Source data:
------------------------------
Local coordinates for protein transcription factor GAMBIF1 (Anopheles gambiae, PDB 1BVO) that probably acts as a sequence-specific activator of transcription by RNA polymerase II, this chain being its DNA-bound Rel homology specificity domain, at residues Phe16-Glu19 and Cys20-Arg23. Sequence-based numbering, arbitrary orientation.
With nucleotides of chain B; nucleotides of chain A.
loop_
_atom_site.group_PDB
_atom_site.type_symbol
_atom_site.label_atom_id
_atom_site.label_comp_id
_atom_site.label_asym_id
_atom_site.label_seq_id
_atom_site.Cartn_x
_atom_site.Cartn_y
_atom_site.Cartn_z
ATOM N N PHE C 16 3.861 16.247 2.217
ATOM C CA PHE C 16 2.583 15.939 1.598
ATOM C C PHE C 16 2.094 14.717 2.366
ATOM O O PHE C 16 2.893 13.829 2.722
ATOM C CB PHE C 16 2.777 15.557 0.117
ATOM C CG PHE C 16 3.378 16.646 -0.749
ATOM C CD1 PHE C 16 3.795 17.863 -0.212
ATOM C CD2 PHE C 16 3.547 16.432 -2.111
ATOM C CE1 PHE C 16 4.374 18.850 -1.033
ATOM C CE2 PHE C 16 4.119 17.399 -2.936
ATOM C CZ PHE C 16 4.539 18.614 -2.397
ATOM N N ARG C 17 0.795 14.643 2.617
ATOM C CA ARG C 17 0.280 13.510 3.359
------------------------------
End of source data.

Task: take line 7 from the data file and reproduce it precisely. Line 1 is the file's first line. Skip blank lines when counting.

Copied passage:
_atom_site.label_comp_id